I pay a lot of attention to the language about life. Perhaps it's because I worked professionally in the pro-life field for 5 years. Or perhaps it's because of the very early stage of life my children are in when they join my family. Or it might be due to that little rant I went on in my high school classroom against the wishy-washy man running for the State Assembly that got me "gag ordered" for the rest of class and a candidate and an aide who wouldn't look me in the eye as they scurried out. Whatever the reason, it's an issue I'm highly sensitive to.
Pro-life wars are fought and won or lost over language, much of the time. Petitions, legislation, and arguments have exceptionally nuanced language that either excuse or defend any number of actions on behalf of or in assault of innocent human life. In that spirit, I present a few phrases that I hear tossed around often, and I want to issue a challenge to reevaluate our use of these phrases.
"Soon to be mom/dad/child" I hear this type of language all the time when referring to a couple who is expecting but has not yet given birth. If we believe the unborn child IS an unborn child, then you are already a parent. That child is already your son or daughter. The way you have lovingly taken care of that child and your body (or your wife's body) throughout the pregnancy IS the act of parenting. The way you wait and pray and cheer on a birth mom after you sign those adoption papers IS parenting. Your job changes when the baby is born, but you are a parent now. Parenthood doesn't begin when the child is born. It begins when that child's life begins some 9 months earlier.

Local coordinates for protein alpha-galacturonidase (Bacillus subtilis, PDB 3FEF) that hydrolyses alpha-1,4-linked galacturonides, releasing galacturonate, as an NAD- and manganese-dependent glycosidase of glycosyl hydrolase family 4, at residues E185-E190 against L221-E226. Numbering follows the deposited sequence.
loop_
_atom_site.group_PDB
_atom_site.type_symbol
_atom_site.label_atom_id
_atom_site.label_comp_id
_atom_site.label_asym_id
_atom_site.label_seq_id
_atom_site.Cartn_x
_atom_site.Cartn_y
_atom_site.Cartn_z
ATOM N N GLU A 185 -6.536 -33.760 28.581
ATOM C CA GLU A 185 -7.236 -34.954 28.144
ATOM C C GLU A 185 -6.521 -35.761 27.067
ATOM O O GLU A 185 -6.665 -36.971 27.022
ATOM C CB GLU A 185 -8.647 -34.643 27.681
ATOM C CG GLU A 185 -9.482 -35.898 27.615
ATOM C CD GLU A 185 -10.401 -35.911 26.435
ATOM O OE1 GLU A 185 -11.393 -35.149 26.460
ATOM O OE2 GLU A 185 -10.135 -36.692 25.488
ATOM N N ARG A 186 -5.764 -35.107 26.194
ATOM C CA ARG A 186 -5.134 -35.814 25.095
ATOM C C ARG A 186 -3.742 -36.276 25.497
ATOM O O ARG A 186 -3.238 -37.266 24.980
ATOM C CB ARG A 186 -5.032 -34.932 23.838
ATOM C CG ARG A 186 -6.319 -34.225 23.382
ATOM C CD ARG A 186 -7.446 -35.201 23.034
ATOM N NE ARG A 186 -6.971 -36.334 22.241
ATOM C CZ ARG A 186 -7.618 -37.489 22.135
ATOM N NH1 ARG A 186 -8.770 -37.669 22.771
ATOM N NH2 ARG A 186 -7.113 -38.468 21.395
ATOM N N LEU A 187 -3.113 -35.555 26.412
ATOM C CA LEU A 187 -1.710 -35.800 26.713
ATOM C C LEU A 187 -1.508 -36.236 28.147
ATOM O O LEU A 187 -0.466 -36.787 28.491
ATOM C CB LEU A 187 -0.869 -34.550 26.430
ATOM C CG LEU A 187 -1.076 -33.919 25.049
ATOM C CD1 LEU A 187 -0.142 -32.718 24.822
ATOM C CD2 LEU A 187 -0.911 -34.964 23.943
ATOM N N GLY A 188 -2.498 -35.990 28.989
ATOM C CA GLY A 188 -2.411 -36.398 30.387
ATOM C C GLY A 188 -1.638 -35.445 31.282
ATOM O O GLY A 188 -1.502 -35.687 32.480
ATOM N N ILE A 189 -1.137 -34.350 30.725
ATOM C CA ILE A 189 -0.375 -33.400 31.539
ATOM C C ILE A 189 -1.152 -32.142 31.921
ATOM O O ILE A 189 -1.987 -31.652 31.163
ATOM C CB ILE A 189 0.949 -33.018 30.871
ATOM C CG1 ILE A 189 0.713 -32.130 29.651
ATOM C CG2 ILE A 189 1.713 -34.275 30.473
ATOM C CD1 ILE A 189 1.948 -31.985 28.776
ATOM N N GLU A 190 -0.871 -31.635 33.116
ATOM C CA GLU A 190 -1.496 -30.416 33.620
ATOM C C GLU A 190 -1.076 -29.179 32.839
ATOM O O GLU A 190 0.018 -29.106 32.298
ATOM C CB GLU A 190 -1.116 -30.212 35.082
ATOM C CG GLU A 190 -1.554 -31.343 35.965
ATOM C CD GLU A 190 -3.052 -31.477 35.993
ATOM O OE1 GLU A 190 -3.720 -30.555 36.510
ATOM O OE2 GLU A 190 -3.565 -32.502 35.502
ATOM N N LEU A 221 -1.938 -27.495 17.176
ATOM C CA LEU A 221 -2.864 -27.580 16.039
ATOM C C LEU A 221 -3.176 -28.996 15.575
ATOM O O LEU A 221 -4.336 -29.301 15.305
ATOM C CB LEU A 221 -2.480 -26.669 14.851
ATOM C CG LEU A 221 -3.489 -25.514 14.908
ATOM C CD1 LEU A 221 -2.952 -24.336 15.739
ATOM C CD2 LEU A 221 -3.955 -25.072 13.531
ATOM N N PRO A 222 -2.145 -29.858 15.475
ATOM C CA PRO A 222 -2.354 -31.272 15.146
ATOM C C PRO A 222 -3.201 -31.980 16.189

"Life begins at conception" Are you reading that and saying, "wait, WHAT? I thought life DID start at conception." This is a mistake that I even see pro-life organizations making on a regular basis. If, when you say this, you mean that life begins when the sperm meets the egg, you are correct. However, something we learned through all our transfers is that in the scientific and medical communities, "conception" means a fertilized egg that has successfully implanted. So by saying "life begins at conception," you're excluding the first 2 ish weeks of life. Now, this subtle difference doesn't mean anything to the average person on the street and they certainly know what you mean when you say it. But lawmakers, politicians, scientists, and doctors know exactly what they're saying when they use this language and laws, policies, and contracts are written accordingly. If you believe that life begins when the sperm pierces the egg, then life begins at fertilization.
"Give the embryo a chance at life" I actually hear this one a lot from embryo adoption parents and advocates. We believe that those tiny little ones are human beings and we believe they deserve the opportunity to grow. The problem with this language though is if we believe this, then those embryos already have a life. That life is suspended, but if we believe they're human beings, they already have life. Again, the average person knows what you mean, but if we want our words to really reflect what we believe about these babies, may I suggest "give them a chance to be born" or "a chance to continue living" or "a chance to grow."
What are your thoughts? Are there other phrases like this that you think we need to evaluate in our effort to build a culture of life?